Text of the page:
Believe it or not, several residents have been struck by lightning during our county’s history, but not all have resulted in fatalities.
Here’s just a sampling of those whose luck ran out during historic area lightning storms:
On the evening of Aug. 7, 1861, the house of Jan Van Dyk, located in southern Ottawa County, was struck by lightning, causing two fatalities. Jan was knocked senseless, his wife Elizabeth injured, and their two youngest daughters perished instantly.
On June 15, 1868, the Grand Haven home of Alexander VanZantwork was struck by lightning, killing him and a boy inside of the residence.
On July 9, 1873, a lightning bolt struck Emlaw’s sawmill, killing 15-year-old employee Peter DeGeus. About five years later, 18-year-old Edward Conner perished after he was struck by lightning on April 6, 1878, at his family’s Georgetown Township farm.
The first lighting strike causing a fatality documented in detail was that of a 25-year-old Grand Haven man. The incident was reported in the Grand Haven Tribune.
On Aug. 3, 1892, during a thunderstorm, Fred Farr and his younger brother were inside their farmhouse when a bolt of lightning struck a fence on their property. The boys, sons of William Farr, were in a room 12 feet square, when a second bolt struck a tree, traveled through the ground and under the door into the home, tearing up the mopboard and damaging a stove before striking Fred Farr in the chest.
The younger boy was knocked from his chair to the floor, but was not seriously hurt.
Neighbors were summoned for help, and Fred’s mother tended to him, saying her son survived for “five or ten minutes” after the incident. Fred Farr’s father, who was in downtown Grand Haven picking up a load of lumber, rushed home upon hearing the tragic news from a neighbor.
Dr. Wyllis Walkey, who arrived at the scene and attempted life-saving methods to no avail, told a Tribune reporter “the young man was dead and bore all evidence of having been killed instantly.”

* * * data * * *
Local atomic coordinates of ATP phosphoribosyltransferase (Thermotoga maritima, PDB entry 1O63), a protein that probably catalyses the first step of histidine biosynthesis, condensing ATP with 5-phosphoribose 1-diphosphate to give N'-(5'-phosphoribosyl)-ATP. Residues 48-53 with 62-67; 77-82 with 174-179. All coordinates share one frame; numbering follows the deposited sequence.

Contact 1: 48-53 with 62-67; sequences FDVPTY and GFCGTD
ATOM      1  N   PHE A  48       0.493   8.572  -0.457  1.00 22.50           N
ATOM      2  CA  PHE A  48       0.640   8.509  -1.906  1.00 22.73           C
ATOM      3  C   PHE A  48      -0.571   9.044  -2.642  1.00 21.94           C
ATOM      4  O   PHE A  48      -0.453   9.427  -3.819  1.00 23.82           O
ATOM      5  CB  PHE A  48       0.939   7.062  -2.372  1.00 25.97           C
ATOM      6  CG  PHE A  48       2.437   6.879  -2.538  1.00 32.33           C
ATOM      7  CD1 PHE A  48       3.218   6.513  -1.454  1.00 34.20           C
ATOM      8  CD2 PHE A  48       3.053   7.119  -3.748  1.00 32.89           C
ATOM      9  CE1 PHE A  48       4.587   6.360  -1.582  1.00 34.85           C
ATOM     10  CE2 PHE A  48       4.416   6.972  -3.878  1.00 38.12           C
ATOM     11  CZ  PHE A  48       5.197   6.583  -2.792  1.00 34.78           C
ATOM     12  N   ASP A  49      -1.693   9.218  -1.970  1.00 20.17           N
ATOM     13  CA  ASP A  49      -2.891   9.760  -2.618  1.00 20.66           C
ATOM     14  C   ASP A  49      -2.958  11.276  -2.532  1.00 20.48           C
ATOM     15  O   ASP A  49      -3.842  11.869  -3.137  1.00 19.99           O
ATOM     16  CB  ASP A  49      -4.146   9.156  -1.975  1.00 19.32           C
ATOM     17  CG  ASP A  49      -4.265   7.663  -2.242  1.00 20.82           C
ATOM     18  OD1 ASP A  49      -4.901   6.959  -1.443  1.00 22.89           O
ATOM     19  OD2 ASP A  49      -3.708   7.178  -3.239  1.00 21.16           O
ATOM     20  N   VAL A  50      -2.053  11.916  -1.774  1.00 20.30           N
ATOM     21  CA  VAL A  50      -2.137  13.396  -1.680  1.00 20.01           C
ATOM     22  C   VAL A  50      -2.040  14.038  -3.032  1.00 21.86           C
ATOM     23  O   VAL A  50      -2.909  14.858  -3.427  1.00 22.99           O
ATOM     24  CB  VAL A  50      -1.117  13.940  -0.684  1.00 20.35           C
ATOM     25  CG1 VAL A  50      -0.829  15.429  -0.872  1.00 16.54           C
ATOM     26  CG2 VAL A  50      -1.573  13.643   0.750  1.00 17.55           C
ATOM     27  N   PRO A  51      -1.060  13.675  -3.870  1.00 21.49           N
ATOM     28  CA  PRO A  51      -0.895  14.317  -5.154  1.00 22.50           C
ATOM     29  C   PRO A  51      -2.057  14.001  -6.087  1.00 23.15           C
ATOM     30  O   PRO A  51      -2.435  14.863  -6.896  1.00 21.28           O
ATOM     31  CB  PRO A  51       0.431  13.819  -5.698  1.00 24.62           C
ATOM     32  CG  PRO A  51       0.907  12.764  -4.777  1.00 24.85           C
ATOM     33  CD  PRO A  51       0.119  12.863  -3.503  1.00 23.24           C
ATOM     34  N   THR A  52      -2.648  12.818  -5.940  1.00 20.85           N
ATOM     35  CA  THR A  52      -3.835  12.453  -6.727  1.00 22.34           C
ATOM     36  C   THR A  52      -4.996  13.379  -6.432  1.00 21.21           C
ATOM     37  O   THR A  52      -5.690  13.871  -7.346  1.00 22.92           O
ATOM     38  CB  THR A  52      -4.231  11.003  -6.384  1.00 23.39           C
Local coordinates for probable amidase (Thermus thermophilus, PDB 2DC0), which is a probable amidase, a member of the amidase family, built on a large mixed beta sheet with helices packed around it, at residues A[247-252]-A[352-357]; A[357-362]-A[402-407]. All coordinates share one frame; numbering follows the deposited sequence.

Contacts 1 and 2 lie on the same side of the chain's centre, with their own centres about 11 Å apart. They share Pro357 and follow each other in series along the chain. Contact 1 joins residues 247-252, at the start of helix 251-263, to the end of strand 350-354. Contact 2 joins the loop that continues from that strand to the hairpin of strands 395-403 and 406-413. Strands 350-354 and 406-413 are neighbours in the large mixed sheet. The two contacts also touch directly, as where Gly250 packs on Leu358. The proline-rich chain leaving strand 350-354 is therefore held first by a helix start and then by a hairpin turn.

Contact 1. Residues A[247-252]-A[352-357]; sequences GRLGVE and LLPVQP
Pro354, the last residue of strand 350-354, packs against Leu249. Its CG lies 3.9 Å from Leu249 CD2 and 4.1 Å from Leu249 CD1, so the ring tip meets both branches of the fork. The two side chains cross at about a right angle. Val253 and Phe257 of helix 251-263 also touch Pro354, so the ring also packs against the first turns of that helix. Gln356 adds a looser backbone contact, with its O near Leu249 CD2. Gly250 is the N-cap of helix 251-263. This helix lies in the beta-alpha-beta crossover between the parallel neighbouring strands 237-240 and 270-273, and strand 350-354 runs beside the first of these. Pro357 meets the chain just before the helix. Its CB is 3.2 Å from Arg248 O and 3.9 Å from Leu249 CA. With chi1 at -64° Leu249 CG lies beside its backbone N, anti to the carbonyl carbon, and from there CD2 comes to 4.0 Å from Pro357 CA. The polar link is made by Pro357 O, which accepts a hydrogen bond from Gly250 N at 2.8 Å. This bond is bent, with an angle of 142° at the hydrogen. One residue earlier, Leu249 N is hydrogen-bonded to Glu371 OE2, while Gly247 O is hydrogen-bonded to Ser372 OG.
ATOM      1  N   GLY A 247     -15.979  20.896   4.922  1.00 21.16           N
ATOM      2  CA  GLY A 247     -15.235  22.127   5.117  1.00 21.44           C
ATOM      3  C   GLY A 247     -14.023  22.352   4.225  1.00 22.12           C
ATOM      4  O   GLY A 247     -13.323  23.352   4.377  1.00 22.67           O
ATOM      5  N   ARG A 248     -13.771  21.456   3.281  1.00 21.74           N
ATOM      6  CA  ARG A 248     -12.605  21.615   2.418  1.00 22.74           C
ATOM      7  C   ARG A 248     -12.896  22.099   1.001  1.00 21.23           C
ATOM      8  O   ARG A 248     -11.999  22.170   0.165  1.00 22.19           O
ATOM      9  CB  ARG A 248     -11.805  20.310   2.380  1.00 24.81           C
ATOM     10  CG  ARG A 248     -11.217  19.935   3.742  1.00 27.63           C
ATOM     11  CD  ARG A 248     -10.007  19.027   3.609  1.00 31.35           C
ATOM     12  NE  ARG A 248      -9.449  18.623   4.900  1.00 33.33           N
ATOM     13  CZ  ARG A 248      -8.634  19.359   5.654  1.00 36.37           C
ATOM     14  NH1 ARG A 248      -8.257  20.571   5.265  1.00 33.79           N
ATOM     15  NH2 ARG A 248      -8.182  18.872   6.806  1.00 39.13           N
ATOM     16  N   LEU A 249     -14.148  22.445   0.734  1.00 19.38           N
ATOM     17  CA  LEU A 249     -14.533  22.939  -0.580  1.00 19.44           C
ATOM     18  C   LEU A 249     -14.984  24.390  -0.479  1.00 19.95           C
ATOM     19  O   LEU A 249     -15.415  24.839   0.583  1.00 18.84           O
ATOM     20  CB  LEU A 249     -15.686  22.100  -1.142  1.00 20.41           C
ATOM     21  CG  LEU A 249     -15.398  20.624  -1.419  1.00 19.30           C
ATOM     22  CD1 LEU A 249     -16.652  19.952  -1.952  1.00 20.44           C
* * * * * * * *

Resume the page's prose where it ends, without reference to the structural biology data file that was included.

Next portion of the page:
Investigators were surprised to see there was little burn evidence or damage to the structure, which was usually visual when there was a lightning strike. Fred Farr had a red mark on his chest where the electricity entered his body.
Another fatality occurred on June 10, 1900, when lightning struck a farmhouse 2 miles west of Jenison. The shock killed the owner, 26-year-old George B. Van Wagoner. A remarkable feature of the fatality was that his two-month-old baby — who he was holding on his knee at the time — was not injured at all.
A similar situation involving an infant occurred on Aug. 3, 1916, in Nunica when the farmhouse of Asa Cooper was hit by a lightning bolt, striking a crib inside the home. A baby in the crib was badly burned from the strike; fortunately, the child recovered.
Another lightning fatality occurred on Aug. 25, 1936, when Rhine Roon — a 36-year-old farmer residing in Allendale Township — was struck by a bolt, killing him instantly. Rhine’s brother told authorities that lightning had struck the silo on their farm, and ran down the structure and into the ground, before darting up and hitting his sibling in the head.
It’s comforting to keep in mind that Ottawa County is no less safe regarding lightning strikes than other Michigan counties. But the handful of incidents certainly are — for lack of a better word — shocking.